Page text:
William S. Paxton: Fairfield's competitive start should help bring in the fans
Updated 4:20 pm, Sunday, November 18, 2012
Wins and losses keep Pat Murphy up at night.
While Murphy, Fairfield's senior associate director of athletics for business and external affairs, has no direct role with the Stags on the floor, one of his jobs is to make sure fans come to see the basketball team play.
And a poor start to the season could make the Stags a tougher sell at Webster Bank Arena this winter.
Fortunately for the school, Fairfield is off to a 2-1 start in its non-league schedule and making some preseason publications look silly for tabbing the Stags to be in for rough roads.
"We have been pretty steady (with season-ticket holders)," Murphy said prior to the season opener over a week ago. "We have a big effort every year to go out and sell tickets, season tickets or flex plans. I think people out in the community think because we've lost so many people, this year's team could be a down year for us. I'm not sure that's the case. I think it always hurts you at our level -- the mid-major level -- when you are trying to build a program and you are trying to put people in the seats, then you are picked eighth in your conference.
"I'm not sure I buy into being picked eighth because at the end of the day, as long as I have been around, the MAAC has been a guard-driven league and we have very good guards. I think we will be better than where we are picked and I hope people come out and realize that."
Despite the publications placing Fairfield in the bottom third of the MAAC, the conference's coaches actually voted the Stags fourth in their preseason poll. They seem to agree with Murphy's views about the strength of senior guards Derek Needham, Desmond Wade and Colin Nickerson.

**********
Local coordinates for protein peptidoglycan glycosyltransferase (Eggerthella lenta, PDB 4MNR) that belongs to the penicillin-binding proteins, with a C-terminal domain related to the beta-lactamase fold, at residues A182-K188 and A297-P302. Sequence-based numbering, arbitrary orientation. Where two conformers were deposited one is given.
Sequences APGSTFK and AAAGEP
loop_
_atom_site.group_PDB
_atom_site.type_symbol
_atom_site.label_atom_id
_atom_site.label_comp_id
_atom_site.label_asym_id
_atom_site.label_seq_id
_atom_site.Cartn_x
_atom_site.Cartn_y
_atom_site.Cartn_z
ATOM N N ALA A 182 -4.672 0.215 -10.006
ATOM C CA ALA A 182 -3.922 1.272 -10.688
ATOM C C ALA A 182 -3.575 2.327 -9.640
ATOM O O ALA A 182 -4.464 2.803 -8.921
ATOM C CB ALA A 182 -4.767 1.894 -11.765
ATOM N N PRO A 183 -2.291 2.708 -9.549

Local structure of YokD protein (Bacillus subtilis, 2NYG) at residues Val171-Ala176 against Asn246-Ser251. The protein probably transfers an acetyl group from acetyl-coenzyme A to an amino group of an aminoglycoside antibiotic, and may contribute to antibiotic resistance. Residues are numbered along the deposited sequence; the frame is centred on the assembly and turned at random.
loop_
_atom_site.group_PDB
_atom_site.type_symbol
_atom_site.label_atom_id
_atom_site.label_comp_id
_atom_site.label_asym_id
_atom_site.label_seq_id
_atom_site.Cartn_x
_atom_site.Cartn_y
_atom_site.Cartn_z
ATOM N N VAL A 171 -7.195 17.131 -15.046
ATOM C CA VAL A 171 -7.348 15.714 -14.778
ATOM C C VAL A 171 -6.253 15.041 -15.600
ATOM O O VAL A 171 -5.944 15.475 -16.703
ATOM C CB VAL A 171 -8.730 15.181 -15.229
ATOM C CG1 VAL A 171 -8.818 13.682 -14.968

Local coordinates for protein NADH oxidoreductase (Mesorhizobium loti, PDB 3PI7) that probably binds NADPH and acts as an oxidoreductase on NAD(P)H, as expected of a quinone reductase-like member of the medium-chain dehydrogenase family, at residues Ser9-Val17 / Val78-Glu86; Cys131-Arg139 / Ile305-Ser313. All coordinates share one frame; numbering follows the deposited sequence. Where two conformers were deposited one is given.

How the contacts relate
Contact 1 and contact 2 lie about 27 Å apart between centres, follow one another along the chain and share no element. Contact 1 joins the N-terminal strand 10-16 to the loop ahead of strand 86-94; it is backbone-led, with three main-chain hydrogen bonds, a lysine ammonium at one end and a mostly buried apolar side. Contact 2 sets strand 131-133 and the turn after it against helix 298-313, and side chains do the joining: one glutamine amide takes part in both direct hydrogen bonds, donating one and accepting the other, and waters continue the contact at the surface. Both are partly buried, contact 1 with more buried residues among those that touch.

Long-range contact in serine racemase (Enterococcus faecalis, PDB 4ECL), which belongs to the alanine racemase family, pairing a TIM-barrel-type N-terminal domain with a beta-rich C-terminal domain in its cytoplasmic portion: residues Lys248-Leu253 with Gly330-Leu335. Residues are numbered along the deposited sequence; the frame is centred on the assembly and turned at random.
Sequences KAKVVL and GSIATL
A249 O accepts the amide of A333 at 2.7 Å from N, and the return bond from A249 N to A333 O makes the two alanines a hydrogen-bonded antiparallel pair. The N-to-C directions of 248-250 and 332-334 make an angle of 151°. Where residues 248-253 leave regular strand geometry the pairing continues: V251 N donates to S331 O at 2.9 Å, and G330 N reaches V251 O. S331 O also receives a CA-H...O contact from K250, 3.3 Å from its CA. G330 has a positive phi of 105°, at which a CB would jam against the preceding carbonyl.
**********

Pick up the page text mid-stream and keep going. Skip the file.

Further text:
"I hope the people come out to the games to watch good basketball," Murphy said. "And the (people who run the WBA) have made a significant investment in the city of Bridgeport with that arena."
More InformationFan count Fairfield ranked third in home attendance in the MAAC last year at 2,239 per game, behind Siena (6,509) and Iona (2,476), but the Stags had 16 home games to Siena's 13 and Iona's 11. Overall, Siena drew 91,128 total fans and the Stags were second with 35,828. -- WILLIAM S. PAXTON
Even though all the new bells and whistles -- including a giant center-court scoreboard with two 30-foot by 16-foot high-definition screens along with two smaller 12x12 versions -- were not in place for the Stags' preseason game with the University of Bridgeport, they will be when Fairfield hosts its first regular-season and conference game on Dec. 7 against Canisius.
In May, Fairfield signed a five-year contract extension with the WBA to continue playing men's home basketball games there through the 2016-17 season.
"We are lucky enough to play our games in what I would consider to be the premier facility for college basketball in the Northeast," Murphy said. "How lucky is that?"
Not only does the university hope fans come out for the games, but perhaps head coach Sydney Johnson can use the WBA as a chip in recruiting.
"When you have a facility like that, Sydney can use that as a recruiting tool and we'll get a better level of kid at Fairfield than we ever have," Murphy said.
The Stags have already been rather successful with their recent players, coming into the season with three straight 22-plus-win seasons, but have come up short winning that much-coveted MAAC championship.
The recent success has led to more meat on the non-league schedule, and most times, those better opponents want to host the games. Already this month, Fairfield has played at Virginia in the Preseason NIT and still has a stop at Lehigh, along with Big East schools Providence and DePaul. Next month, the Stags head to Austin Peay, Saint Joseph's and Old Dominion, plus bring Milwaukee and Drexel to the WBA.
"You start out the year a lot of times 2-7 or whatever because you are on the road playing all these big-name programs," Murphy said about one of the pitfalls when mid-majors load up their non-league schedule. "This year, our schedule is as brutal as I have seen. Realistically, you can come out of that 2-8, but it doesn't mean you are a bad basketball team. I think what happens is people see that and lose interest."
If Fairfield can continue its solid start, then Murphy's job of "getting people in the building" might be a bit easier.
email@example.com; http://twitter.com/wspaxton; http://blog.ctnews.com/paxton/